The latest instance of Silicon Valley myopia showed up in the Insight section of today's San Francisco Chronicle by way of a piece entitled "Silicon Valley innovation—can it save the country?," by Janine Zacharia. The author is described as a former reporter for the Washington Post now teaching journalism at Stanford University. The description does not state whether or not Stanford has an actual Department of Journalism. For that matter, in this age in which salaried positions are few and far between, it does not even mention whether Zacharia holds a faculty position, let alone one on a tenure track. Regardless of her status, however, she seems to have access to a break room that serves Silicon Valley Kool-Aid.
Stories like this are always highlighted by a graphic. In this case the graphic is a table entitled "Prosperous Silicon Valley." In it, Silicon Valley is treated as a country that has its own Gross Domestic Product (GDP). This allows its number for 2012 to be compared with those of "real" countries. That number, $76,645 places fifth behind Luxembourg ($106,406), Qatar ($104,756), Norway ($99,170), and Switzerland ($78,881). Expect this to be coming to a PowerPoint presentation near you.
The article itself suffers from the usual weakness that confuses corporate governance with political governance. From a political point of view, the governance structures of most corporations, including those in Silicon Valley, are highly authoritarian. If Zacharia were a Hegelian (assuming knowledge of The Philosophy of History, which would be quite a stretch), she would probably argue that such structures affirm Hegel's belief that monarchy is superior to democracy. This is predicated on the assumption that authority resides in a philosopher-king, who will almost always be wiser than an uninformed majority.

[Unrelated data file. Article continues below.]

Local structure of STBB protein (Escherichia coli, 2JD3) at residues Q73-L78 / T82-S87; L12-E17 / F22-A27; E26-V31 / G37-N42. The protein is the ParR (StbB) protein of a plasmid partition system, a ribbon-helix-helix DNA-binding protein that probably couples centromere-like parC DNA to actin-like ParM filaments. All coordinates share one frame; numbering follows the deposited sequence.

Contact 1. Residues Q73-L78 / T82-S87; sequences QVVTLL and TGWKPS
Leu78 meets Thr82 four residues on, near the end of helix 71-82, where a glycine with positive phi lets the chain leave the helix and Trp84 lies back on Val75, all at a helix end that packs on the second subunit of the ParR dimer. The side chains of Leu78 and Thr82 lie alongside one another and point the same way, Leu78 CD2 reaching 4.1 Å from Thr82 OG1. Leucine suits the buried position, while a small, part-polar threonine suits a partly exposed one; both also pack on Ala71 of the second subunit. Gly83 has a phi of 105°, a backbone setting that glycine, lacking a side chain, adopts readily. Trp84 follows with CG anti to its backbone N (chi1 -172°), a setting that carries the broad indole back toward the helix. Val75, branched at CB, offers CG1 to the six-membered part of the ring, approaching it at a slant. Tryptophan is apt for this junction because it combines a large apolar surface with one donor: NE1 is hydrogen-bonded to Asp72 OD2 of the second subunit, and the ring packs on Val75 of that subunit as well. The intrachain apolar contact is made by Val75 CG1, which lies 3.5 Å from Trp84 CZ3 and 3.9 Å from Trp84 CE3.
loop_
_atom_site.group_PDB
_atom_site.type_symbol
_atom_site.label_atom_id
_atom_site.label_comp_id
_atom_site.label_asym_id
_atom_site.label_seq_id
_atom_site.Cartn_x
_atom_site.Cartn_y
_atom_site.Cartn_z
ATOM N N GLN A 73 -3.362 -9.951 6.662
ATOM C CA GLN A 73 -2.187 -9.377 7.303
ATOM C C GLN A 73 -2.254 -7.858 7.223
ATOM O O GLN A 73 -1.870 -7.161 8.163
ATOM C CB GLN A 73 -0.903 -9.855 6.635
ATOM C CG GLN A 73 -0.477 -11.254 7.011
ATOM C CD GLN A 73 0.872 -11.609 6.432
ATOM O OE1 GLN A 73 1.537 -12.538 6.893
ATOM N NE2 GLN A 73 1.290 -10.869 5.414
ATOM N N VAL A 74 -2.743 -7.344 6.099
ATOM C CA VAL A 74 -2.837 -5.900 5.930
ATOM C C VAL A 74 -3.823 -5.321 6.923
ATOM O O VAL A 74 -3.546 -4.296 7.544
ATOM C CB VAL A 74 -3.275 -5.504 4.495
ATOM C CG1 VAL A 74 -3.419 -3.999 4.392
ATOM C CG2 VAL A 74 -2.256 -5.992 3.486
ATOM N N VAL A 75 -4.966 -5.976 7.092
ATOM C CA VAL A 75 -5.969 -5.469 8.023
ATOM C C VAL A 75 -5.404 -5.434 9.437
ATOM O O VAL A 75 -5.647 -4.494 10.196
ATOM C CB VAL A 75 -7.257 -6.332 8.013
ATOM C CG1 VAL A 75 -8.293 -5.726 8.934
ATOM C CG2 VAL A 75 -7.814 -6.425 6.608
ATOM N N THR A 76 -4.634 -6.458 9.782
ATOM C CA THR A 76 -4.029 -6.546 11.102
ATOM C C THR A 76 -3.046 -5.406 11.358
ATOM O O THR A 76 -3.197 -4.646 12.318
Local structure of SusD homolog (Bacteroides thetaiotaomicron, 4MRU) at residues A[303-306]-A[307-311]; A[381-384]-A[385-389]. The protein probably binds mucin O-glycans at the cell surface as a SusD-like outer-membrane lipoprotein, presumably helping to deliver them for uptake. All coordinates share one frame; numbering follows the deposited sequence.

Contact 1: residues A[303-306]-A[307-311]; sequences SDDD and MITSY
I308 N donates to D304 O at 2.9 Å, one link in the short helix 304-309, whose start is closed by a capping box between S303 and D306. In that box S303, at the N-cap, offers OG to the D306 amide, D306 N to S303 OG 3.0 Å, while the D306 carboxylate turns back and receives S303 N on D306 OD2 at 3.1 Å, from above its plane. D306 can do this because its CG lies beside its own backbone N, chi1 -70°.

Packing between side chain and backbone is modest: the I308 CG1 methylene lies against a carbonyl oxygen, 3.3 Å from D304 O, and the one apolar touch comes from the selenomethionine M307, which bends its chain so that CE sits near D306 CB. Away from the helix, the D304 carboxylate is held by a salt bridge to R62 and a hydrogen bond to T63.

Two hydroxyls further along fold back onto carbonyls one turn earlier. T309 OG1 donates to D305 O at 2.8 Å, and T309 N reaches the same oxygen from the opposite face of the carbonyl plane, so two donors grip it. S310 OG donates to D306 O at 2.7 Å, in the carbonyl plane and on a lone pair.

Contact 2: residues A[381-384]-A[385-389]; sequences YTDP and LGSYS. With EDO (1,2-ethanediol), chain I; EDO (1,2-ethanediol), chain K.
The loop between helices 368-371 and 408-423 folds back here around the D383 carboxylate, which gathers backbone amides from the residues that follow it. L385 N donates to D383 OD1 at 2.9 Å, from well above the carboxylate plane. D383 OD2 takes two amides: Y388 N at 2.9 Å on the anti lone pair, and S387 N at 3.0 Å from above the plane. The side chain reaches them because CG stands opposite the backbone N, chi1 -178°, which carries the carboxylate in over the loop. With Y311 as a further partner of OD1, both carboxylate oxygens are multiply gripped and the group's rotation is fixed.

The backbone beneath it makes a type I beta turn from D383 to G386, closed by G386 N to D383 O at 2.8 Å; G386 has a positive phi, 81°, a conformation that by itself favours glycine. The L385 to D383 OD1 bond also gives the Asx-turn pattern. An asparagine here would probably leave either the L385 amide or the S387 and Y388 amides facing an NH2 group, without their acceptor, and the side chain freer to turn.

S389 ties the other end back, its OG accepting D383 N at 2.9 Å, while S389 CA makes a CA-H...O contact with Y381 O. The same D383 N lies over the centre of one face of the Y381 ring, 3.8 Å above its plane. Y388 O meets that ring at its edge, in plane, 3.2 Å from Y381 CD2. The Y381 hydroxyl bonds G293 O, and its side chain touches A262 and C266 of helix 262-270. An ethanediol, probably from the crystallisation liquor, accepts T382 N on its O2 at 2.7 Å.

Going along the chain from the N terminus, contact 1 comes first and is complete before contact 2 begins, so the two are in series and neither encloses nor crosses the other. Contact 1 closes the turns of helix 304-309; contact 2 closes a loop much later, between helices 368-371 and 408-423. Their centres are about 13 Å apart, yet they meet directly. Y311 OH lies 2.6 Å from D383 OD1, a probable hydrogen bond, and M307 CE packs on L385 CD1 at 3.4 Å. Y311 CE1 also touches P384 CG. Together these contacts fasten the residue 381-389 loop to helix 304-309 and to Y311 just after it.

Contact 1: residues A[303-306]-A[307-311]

In reality, however, there are few (if any, these days) corporations run by philosopher-kings. The better ones may have benevolent dictators; but there is a general consensus that the authority of the individual is necessary to keep shareholders, customers, and workers equally happy (and, if not equally, with a preference to that particular rank ordering). Furthermore, a good philosopher-king is wise enough to believe that his opinion is not the only one and that it makes sense to treat other opinions as valid, even if all that means is coming up with better reasons for rejecting them. This is a good framework to consider a leader such as Eric Schimdt, who was notorious for believing that his was the only valid opinion, a stance that made any effort at dialog with this country's "real" government virtually impossible. However, Schmidt is merely a symptom of a greater disease, which is a general failure of Internet culture to grasp general principles of governance and appreciate why they are important.
I suppose the bottom line is that the involvement of Silicon Valley in political governance would be equally bad for both Silicon Valley and our current political problems, meaning that, yes, Virginia, things can get worse than they already are!